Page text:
In 2016, MCSS was awarded a grant under the Critical Ecosystem Partnership Fund to undertake a full biodiversity assessment of one of Mahé’s last in-tact lowland wetlands, situated in Grand Police. Subsequent to which, a biodiversity assessment of the entire area was carried out and a nomination file produced for its protection as a Protected Area. The following year, MCSS implemented the Lobster Project funded under SeyCCAT, in collaboration with the University of Seychelles, SFA and local lobster fishers and collected valuable data on the habitat and feeding preferences of the species encountered, as well as information on the recruitment of lobsters on Seychelles’ reefs.

Throughout these years, MCSS’ continued conservation efforts in relation to sea turtles and coral reefs have culminated in two big grant-funded projects, the Seasonal Protected Areas Project* and the Coral Reef Restoration Project**, both multi-year and multi-partner projects. The Seasonal Protected Areas Project entails the designation of five very important sea turtle nesting sites in the south of Mahé, which the organisation has consistently monitored over the past two decades. The Coral Reef Restoration Project being implemented in the Ste Anne Marine National Park and Anse Forbans, involves the restoration of 5000 square metres of degraded coral reef, upscaling the organisation’s previous coral reef restoration activities at these sites.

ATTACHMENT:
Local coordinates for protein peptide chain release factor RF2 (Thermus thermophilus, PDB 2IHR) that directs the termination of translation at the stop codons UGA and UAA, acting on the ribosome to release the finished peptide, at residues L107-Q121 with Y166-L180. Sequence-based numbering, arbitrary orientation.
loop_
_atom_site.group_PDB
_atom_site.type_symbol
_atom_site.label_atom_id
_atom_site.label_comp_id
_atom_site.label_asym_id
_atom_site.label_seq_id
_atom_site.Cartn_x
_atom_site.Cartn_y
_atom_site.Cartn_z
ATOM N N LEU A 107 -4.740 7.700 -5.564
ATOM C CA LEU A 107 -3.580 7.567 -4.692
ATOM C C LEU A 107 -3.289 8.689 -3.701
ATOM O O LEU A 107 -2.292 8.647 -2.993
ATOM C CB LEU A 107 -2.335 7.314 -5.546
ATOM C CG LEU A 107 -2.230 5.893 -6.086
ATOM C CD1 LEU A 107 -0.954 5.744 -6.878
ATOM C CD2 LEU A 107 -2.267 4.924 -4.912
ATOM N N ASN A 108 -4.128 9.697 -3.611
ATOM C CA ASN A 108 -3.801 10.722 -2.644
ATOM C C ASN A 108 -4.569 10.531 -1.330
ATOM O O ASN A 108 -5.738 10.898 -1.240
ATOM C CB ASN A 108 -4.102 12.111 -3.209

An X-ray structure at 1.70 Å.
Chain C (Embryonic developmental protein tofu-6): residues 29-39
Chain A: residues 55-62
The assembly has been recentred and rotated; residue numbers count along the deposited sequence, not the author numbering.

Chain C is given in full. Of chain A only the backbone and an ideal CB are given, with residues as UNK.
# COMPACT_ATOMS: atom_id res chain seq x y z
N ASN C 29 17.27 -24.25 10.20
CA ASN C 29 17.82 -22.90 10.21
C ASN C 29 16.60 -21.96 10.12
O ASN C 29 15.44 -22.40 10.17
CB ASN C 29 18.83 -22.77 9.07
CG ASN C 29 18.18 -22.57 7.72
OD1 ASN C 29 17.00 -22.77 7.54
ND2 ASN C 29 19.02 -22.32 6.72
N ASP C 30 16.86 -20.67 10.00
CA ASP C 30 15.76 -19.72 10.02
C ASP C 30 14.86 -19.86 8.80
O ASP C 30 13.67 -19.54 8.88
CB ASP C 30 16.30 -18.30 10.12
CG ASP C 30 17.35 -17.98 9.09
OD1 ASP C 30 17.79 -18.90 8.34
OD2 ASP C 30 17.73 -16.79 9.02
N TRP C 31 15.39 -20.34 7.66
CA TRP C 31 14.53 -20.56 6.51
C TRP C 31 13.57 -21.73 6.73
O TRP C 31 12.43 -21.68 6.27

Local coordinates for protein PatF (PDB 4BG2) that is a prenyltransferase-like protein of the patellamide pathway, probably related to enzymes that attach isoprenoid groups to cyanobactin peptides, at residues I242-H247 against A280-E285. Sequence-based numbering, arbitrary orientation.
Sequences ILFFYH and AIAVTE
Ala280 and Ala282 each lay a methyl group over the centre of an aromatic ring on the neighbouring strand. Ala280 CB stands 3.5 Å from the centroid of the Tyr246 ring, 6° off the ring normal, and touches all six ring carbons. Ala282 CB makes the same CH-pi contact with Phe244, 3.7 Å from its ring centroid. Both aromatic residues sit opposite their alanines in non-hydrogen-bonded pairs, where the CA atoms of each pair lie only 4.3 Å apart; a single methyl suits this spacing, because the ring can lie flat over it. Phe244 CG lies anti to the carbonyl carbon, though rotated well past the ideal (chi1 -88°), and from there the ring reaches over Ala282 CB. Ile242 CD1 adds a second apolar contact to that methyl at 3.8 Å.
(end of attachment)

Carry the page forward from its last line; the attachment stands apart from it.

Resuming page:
The world is a very different place to one that existed 25 years ago, when MCSS first came into existence, with the need to protect our marine environment now greater than ever. Technology has advanced tremendously, with the introduction of powerful modelling computer programmes, ROVs and sophisticated tracking devices now commonly used for scientific research. MCSS has embraced these innovations, adapting along the way and leading from the front.